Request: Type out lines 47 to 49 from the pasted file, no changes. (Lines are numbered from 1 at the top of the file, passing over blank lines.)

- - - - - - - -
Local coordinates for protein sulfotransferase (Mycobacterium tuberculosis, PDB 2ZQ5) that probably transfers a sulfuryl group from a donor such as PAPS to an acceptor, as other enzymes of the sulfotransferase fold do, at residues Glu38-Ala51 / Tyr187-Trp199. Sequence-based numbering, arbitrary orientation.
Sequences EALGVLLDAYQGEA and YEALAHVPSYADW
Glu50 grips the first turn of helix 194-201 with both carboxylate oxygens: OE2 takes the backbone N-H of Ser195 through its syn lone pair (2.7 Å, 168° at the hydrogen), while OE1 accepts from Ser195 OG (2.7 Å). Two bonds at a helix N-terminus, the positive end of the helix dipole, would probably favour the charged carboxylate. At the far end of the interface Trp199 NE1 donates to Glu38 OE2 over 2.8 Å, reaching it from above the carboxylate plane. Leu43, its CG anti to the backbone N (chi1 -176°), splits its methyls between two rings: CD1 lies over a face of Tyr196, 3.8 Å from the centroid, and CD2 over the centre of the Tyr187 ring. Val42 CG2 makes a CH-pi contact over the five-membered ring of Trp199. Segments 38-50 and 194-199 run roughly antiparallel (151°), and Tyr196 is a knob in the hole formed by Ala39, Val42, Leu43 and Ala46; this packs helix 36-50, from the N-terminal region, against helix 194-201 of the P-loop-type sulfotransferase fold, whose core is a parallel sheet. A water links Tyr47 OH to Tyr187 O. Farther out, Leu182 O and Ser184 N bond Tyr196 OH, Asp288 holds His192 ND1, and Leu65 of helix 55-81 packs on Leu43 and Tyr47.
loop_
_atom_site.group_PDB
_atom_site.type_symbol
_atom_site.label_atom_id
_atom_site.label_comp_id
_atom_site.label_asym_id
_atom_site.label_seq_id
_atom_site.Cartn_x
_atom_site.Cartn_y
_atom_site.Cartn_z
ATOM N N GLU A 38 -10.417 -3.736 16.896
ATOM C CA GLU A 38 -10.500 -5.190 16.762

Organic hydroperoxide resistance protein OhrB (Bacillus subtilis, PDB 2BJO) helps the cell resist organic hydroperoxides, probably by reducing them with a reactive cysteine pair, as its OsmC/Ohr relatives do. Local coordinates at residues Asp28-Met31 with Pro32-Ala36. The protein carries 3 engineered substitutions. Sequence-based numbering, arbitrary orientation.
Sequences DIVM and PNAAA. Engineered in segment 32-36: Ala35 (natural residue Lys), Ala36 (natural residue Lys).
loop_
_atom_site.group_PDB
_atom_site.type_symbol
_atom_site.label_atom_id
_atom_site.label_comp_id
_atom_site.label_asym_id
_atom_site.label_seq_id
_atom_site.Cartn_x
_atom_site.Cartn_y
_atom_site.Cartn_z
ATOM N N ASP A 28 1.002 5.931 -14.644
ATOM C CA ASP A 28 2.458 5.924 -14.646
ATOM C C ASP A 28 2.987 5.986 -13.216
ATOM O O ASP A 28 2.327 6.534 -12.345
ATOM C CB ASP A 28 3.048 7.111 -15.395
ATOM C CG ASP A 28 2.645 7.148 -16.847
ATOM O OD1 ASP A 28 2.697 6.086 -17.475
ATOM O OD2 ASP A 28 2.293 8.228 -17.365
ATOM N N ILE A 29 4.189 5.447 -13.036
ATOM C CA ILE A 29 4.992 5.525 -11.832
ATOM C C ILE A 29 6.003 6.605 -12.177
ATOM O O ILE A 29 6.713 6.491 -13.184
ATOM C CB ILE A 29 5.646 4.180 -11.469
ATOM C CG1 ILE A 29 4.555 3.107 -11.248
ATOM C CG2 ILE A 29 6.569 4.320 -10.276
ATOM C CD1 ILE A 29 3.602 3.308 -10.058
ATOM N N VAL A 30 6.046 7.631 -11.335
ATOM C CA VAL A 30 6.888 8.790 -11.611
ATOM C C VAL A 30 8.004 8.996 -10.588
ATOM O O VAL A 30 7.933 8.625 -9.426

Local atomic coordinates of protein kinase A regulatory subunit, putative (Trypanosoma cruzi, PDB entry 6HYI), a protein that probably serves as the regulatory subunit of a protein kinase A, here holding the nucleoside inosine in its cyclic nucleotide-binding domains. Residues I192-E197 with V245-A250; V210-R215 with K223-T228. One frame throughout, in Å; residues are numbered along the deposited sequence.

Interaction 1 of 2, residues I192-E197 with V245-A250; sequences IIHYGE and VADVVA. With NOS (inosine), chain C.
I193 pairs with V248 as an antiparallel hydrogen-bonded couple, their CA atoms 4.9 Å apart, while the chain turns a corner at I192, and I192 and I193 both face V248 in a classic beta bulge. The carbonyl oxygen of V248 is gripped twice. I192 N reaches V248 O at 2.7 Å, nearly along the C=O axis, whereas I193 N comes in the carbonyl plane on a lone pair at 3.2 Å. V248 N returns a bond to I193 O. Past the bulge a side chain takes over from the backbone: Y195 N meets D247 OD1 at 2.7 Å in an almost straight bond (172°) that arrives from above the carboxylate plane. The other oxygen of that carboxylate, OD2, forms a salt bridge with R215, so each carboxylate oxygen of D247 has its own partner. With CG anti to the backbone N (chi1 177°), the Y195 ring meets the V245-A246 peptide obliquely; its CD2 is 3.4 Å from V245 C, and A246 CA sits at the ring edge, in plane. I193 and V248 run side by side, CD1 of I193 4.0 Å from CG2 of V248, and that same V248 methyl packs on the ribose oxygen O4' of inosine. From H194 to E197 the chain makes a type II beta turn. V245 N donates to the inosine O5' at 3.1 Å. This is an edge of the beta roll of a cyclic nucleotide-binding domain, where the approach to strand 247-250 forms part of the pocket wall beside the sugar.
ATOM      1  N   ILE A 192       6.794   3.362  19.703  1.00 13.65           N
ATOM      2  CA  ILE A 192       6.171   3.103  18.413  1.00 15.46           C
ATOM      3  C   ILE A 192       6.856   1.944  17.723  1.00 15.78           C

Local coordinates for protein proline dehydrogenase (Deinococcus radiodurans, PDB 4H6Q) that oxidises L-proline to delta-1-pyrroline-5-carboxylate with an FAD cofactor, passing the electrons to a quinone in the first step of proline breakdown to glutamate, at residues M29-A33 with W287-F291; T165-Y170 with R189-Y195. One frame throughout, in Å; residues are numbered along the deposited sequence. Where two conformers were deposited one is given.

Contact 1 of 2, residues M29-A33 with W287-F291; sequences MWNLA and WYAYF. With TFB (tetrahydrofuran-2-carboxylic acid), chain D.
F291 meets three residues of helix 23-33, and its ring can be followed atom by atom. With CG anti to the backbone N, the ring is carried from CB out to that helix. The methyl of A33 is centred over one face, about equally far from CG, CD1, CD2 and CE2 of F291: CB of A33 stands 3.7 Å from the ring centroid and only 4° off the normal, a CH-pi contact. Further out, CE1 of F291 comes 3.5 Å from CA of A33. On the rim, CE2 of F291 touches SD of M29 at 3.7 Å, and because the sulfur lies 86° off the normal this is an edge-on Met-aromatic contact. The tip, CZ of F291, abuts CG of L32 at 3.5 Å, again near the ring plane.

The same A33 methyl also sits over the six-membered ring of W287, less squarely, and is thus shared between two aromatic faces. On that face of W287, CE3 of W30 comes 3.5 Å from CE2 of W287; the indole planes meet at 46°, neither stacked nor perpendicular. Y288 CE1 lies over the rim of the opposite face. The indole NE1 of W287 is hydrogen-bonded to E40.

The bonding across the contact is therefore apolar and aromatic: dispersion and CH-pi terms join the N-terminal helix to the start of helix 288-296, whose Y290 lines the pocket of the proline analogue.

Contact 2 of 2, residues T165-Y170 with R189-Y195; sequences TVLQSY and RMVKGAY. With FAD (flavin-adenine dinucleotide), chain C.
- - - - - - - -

ATOM O O VAL A 30 7.933 8.625 -9.426

Local atomic coordinates of protein kinase A regulatory subunit, putative (Trypanosoma cruzi, PDB entry 6HYI), a protein that probably serves as the regulatory subunit of a protein kinase A, here holding the nucleoside inosine in its cyclic nucleotide-binding domains. Residues I192-E197 with V245-A250; V210-R215 with K223-T228. One frame throughout, in Å; residues are numbered along the deposited sequence.

Interaction 1 of 2, residues I192-E197 with V245-A250; sequences IIHYGE and VADVVA. With NOS (inosine), chain C.